Since the 1970s, nonferrous mining enterprises along the upper reaches of the Le'an River have discharged more than 8,000 tons of wastewater annually, containing heavy metal and other toxic pollutants, the Leping city government said in a report.

The contamination caused widespread destruction by turning large swathes of farmland into toxic land, damaging the fishing industry, and causing toxicant-induced diseases in humans. Some villages had been fighting with the enterprises for two decades to provide access to drinking water, the report said.

Tang Jianjun, head of the Leping environment monitoring station, said the city lacked the necessary equipment to test the soil for contamination, where most of the toxicants tended to concentrate. A test on groundwater alone would not be sufficient to determine the scale of heavy metal contamination, Tang added.

Local environmental watchdog agencies often found themselves in a dilemma, as they are financially dependent on the local governments, which in turn count on major enterprises to contribute to local budgets, the report said, citing Deng Xingming, Director of the Jiangxi Province Environmental Protection Department.

Jiangxi Copper, China's largest copper producer by output, had recently started commercial operations at a lead and zinc smelter at the Jinshawan industrial park in Hukou county, Jiujiang city.

The plant has an annual production capacity of 200,000 metric tons of refined lead as well as 200,000 metric tons of refined zinc and 560,000 tons of sulfuric acid and byproducts.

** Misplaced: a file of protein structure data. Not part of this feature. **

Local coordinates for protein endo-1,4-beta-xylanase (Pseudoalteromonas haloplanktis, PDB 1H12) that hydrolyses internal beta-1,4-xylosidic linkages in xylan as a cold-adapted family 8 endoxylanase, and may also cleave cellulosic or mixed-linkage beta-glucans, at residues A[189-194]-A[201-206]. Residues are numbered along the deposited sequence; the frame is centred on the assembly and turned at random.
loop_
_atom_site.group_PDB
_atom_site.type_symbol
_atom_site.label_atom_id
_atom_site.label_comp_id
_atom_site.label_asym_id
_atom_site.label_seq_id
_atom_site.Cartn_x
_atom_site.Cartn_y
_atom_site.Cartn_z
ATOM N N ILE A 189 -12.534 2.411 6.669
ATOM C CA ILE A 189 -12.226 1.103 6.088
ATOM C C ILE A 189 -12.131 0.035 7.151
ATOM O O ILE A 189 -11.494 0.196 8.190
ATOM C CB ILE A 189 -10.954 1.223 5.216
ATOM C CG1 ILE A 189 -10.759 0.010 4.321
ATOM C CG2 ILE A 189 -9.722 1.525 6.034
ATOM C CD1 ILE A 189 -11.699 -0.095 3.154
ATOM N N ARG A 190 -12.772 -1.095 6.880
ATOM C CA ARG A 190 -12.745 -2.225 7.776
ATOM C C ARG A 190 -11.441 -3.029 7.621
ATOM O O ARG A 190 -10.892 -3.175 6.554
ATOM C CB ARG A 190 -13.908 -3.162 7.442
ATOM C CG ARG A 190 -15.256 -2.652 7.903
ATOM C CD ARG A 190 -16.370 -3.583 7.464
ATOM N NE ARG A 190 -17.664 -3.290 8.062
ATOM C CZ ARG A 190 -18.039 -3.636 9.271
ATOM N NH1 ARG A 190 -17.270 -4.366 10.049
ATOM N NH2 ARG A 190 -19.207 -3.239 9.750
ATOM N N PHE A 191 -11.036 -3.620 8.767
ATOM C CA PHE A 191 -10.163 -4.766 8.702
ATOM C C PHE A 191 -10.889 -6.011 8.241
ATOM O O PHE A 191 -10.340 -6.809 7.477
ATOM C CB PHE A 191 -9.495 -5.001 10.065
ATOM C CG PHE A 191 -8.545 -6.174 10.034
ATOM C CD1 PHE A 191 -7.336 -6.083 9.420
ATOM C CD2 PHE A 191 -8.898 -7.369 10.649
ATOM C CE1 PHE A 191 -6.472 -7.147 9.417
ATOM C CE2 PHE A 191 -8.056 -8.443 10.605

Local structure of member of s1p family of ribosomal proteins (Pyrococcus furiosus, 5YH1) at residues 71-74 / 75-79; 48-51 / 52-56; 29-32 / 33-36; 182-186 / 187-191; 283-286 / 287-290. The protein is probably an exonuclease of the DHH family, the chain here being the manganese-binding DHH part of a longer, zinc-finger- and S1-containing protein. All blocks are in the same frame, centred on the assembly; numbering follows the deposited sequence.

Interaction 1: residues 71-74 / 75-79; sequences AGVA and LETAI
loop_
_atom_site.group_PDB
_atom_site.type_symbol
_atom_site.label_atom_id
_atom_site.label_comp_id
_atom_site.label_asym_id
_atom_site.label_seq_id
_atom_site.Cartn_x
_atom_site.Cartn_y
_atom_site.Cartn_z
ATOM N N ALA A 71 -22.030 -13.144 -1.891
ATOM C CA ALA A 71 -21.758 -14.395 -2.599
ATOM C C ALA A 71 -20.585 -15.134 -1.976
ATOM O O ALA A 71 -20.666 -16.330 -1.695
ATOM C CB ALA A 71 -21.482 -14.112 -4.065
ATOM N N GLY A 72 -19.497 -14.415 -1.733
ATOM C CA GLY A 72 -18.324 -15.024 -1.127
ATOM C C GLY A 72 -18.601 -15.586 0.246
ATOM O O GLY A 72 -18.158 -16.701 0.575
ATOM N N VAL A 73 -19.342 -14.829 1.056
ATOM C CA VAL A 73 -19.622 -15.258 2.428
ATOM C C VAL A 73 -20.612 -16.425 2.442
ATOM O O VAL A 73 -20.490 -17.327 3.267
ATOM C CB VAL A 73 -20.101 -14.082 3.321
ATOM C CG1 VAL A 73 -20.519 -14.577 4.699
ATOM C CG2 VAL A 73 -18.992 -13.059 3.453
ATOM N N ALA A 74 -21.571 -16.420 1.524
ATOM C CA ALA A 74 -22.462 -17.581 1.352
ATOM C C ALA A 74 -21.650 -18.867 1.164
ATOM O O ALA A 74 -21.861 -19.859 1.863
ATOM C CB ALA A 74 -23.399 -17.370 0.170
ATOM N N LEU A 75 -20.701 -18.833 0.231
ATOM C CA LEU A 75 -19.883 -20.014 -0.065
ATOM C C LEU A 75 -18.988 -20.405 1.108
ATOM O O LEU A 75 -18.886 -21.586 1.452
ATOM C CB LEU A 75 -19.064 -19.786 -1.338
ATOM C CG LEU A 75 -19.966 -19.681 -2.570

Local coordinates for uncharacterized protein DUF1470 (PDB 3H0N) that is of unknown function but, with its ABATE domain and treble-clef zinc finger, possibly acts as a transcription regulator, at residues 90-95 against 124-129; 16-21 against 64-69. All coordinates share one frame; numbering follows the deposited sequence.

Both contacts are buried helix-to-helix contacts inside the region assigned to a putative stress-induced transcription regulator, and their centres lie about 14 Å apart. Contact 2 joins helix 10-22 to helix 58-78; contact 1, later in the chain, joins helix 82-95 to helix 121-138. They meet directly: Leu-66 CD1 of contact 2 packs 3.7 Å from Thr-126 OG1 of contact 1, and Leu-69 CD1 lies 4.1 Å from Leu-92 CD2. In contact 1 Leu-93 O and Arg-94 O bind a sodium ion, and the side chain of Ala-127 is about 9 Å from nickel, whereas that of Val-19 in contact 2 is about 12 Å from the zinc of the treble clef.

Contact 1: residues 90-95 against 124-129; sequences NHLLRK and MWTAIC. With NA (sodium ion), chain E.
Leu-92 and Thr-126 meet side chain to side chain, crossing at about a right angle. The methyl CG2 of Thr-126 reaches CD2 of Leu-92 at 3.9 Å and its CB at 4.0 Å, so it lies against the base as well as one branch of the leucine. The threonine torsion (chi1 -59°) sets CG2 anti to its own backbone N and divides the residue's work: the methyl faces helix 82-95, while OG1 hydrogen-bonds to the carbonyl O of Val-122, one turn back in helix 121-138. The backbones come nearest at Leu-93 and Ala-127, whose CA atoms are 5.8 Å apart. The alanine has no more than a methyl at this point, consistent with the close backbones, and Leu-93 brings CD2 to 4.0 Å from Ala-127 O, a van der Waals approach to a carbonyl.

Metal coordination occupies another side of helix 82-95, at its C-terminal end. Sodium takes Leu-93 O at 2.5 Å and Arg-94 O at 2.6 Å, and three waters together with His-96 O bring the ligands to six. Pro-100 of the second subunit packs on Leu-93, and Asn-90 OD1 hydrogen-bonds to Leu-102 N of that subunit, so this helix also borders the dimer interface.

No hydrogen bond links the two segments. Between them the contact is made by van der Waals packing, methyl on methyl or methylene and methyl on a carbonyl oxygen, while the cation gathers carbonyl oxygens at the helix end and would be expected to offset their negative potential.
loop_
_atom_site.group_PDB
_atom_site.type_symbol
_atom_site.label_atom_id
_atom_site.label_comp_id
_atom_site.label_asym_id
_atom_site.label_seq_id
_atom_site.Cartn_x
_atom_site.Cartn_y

Villagers' anger at low fines

Shanghai Daily

8 December 2011

Villagers in Jiangxi Province claim for decades their health has been damaged and crops killed by toxic waste from copper mines that are undeterred by low fines.

Over the past 30 years, some 60 million tons of waste water has been discharged into the Le'an river, nearby villagers say.

They say 420,000 residents who drink water from the river are currently affected by the pollution and 618 hectares of crops have died.

Jiangxi Copper Company - which has repeatedly been found responsible - each time faces a fine of 180,000 yuan (US$28,404). This is based on a 20-year-old standard, Xinhua news agency reported yesterday.

In Daicun Village, copper waste pollution has killed 187 hectares of crops, say villagers.

Human health has also been greatly affected, they say. No one has passed the army medical in 20 years, while 70 villagers have been diagnosed with cancer, claim villagers.

Locals say fines are too low to make Jiangxi Copper clean up its act. "I can't understand it," one villager said.

Cai Qingfu, deputy director of Leping City environmental protection administration, said since 2001 the company has been fined 180,000 yuan every year.

One Daicun villager compared drinking the river water to taking slow-acting poison.

Jiangxi Copper and local government say pollution is an age-old problem in the area, which has a 1,500-year mining history.

Deng Xingming, director of the provincial environmental authority, claimed local government was protecting the polluter in order to safeguard tax revenue it pays.